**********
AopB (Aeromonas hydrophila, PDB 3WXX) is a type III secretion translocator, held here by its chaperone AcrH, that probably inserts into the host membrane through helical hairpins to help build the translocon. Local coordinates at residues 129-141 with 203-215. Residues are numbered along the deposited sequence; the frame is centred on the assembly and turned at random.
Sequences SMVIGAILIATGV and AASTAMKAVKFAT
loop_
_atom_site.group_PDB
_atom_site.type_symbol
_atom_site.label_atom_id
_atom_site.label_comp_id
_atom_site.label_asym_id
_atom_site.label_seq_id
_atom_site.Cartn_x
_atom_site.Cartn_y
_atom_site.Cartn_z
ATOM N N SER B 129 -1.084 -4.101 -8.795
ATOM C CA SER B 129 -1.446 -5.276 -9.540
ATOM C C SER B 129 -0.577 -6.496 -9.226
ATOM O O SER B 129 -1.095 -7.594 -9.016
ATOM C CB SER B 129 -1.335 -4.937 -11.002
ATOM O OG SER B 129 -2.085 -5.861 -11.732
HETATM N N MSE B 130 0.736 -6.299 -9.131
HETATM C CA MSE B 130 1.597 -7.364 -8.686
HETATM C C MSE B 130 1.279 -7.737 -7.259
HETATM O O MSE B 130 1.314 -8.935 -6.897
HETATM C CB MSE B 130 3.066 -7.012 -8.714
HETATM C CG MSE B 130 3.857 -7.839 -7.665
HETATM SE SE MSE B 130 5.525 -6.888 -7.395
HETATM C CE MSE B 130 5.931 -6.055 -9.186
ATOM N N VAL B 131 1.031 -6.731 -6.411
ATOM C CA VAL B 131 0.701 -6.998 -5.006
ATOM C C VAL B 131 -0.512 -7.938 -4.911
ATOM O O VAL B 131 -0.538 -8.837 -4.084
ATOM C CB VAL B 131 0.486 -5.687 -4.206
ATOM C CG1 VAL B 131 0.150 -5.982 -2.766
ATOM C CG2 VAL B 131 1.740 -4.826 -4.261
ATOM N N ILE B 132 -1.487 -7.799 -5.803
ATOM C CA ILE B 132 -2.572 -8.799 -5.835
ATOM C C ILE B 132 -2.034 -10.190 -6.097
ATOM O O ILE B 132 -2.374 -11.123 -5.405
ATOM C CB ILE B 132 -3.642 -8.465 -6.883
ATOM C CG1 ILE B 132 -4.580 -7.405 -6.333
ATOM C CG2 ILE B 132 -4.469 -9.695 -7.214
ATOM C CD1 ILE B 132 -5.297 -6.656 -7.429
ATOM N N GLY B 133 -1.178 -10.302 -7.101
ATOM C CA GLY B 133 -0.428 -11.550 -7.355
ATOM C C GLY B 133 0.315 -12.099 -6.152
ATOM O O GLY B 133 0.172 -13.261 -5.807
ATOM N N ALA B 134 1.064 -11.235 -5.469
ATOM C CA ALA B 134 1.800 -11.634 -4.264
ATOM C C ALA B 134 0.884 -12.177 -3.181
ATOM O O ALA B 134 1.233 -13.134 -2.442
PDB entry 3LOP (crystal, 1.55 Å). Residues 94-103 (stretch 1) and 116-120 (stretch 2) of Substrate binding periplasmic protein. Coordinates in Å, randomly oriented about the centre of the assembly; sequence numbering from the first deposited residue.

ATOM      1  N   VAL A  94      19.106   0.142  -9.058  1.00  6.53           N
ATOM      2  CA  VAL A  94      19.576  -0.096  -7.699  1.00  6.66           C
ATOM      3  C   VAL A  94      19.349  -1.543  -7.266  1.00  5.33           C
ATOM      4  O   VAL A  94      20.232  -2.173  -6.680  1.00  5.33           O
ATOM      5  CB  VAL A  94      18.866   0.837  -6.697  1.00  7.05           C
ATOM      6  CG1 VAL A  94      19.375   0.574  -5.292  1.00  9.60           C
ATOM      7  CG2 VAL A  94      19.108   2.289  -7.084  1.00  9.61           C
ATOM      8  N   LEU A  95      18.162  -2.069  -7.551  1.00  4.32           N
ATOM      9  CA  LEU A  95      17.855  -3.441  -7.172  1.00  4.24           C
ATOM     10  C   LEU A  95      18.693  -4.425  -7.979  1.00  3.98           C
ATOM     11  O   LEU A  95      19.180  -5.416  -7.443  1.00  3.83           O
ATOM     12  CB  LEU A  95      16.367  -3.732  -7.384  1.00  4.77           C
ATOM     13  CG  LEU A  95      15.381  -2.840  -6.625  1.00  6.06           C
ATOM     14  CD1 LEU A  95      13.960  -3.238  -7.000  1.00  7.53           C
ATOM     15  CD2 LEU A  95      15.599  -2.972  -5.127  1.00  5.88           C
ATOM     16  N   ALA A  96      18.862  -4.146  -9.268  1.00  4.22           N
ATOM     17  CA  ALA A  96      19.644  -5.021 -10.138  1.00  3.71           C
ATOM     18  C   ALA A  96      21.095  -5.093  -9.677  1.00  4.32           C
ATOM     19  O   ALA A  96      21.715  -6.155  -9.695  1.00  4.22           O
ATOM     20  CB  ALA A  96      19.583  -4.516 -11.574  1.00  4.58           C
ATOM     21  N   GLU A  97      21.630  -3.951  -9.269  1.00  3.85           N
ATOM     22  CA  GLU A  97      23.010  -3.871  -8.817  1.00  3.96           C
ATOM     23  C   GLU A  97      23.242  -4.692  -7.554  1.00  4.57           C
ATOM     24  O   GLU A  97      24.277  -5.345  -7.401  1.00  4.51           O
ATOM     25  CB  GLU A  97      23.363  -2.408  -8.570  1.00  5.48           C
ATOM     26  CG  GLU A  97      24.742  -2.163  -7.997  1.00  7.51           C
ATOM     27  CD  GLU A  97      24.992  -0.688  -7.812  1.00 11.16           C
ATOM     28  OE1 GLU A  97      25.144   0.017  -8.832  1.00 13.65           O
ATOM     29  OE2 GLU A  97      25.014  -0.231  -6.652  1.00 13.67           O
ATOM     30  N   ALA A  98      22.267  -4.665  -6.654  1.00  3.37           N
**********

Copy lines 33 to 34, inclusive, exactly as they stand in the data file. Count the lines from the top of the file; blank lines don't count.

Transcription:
ATOM C CG2 VAL B 131 1.740 -4.826 -4.261
ATOM N N ILE B 132 -1.487 -7.799 -5.803